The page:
1. Total loyalty is possible only when fidelity is emptied of all concrete content, from which changes of mind might naturally arise.
Hannah Arendt (1906-75) U.S. political philosopher. The Origins of Totalitarianism (1951)
2. Almost all our relationship begin and most of them continue as forms of mutual exploitation.
- H. Auden (1907-73) U.S. poet. The Dyers Hand (1963)
3. What job is worth the enormous psychic cost of following a leader who values loyalty in the narrowest sense.
Warren Bennis (b.1925) U.S. educator and writer. On Becoming a Leader (1989)
4. In extending and exploring my own horizons, I have not desired my country. It is possible to transcend nationality but very few people are entirely disenthralled from political events.
Conrad Black (b.1944) Canadian newspaper proprietor and business executive. A Life in Progress (1993)
5. Today Professionalism is almost a byword for loyalty towards personal mercenary aims. Yet no great achievement is ever possible without a focus of loyalty which transcends the individual self.
- K. Chakraborty (b.1957) Indian academic. Management by Values: Towards Cultural Congruence (1991)
6. A useless piece of plastic.
Carlos Criado-Perez (b.1952) Argentinian business executive. Referring to retailer Safeway’s customer loyalty card which was dropped by the author. Sunday Times (London) (July 2000)
7. Make yourself necessary to someone.
Ralph Waldo Emerson (1803-82) U.S. essayist, lecturer and poet. The Conduct of Life (1860)
8. Good customers are an asset which, when well managed and served, will return a handsome lifetime income stream for the company.
Philip Kotler (b.1931) U.S. marketing management thinker. Marketing Management (1967)
9. The future will be a future of more and more intensified relationships, especially in industrial marketing, but also increasingly in frequently-purchased consumer goods.
Theodore Levitt (b.1925) U.S. management theorist, writer and editor. Marketing Imagination (1993)
10. Demand sincerity.
Arthur Lydiard (b.1917) New Zealand track coach. Running to the Top (co-written with Garth Gilmour; 1995)
11. There’s a significant shift away from mere spontaneity…we want to be a regular part of people’s lives.
Carl Lyons (b.1970) British marketing director of lastminute.com. Referring to lastminute.com’s efforts to build repeat business. Marketing (August 2000)
12. What I want is men who will support me when I am in the wrong.
Lord Melbourne (1779-1848) British prime minister. 1839. Quoted in Lord M (David Cecil; 1954), vol. 2
13. Forget loyalty. Or at least to one’s corporation. Try loyalty to your Rolodex-your network-instead.
Tom Peters (b.1942) U.S. management consultant and author. Economist (1996)
14. GM reportedly has 14 million GM credit card holders being contacted, questioned, tabulated, tracked and romanced each month when the credit card statement is delivered.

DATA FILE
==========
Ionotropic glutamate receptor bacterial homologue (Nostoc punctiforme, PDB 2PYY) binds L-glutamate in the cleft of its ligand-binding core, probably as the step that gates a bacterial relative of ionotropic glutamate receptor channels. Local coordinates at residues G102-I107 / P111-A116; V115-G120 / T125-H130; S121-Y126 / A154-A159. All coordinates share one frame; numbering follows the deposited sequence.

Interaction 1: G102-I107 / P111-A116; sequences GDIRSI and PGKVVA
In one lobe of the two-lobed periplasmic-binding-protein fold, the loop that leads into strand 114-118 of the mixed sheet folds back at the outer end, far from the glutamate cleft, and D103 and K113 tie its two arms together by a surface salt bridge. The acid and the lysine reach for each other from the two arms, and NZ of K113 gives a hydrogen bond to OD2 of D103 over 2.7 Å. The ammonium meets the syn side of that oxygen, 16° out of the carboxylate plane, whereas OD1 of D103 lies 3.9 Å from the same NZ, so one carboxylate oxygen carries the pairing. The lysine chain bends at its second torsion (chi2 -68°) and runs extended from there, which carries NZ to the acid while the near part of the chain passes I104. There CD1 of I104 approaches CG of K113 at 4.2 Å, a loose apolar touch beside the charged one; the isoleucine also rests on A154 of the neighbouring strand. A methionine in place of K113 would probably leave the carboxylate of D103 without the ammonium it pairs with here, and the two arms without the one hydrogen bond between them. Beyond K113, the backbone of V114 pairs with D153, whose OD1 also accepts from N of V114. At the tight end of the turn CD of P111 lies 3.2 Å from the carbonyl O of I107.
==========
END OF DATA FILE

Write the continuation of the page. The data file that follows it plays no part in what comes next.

Stan Rapp, U.S. advertising executive and cofounder of Rapp Collins. The New Maxi-Marketing (co-written with Thomas L. Collins; 1995)
15. Partisanship is our great curse. We too readily assume that everything has two sides and that it is our duty to be on one or the other.
James Harvey Robinson (1863-1936) U.S. historian and educator. The Mind in the Making (1921)
16. The need for a form of enterprise which could command trust and loyalty…was only one facet of a broader need: the rising world of trade needed a moral system.
Nathan Rosenberg (b.1927) U.S. economist. How the West Grew Rich: The Economic Transformation of the Industrial World (co-written with L. E. Birdzell, JR.; 1986)
17. Increasingly our society does not see social obligation as the primary obligation is loyalty to the corporation.
John Ralston Saul (b.1947) Canadian writer. The Unconscious Civilization (1995)
18. The marathon is my only girlfriend. I gie her everything I have.
Toshihiko Seko (b.19560 Japanese athlete. Quoted in Running with the Legends (Michael Sandrock; 1996)
19. Loyalty programmes will turn conventional markets into lock-in markets.
Carl Shapiro (b.1955) U.S. academic and author. Information Rules (co-written with Hal L. Varian; 1999)
20. All of our long-term suppliers are very profitable.
Marcus Sieff (1913-2001) British president of Marks & Spencer. Quoted in The Winning Streak (David Clutterbuck and Walter Goldsmith; 1984)
21. The primarily rule of business success is loyalty to your employer. That’s all right as a theory. What is the matter with loyalty to yourself?
Mark Twain (1835-1910) U.S. writer. 1901. Quoted in East Valley Tribune (2000)
22. Loyalty saves the wear and tear of making daily decisions as to what is best to do.
Thomas J. Watson, SR. (1874-1956) U.S. founder and president of IBM. Quoted in Think (William Rogers; 1972)
23. I walk into all these organizations, and I’m always puzzled when I realize that people still want to be there. Most people really want to love their organizations. We need that level of commitment…Yet organizations have done very little to deserve that kind of staying-power.
Walter Wriston (b.1919) U.S. banker. Interview with Scott London, U.S. National Public Radio (November 1996)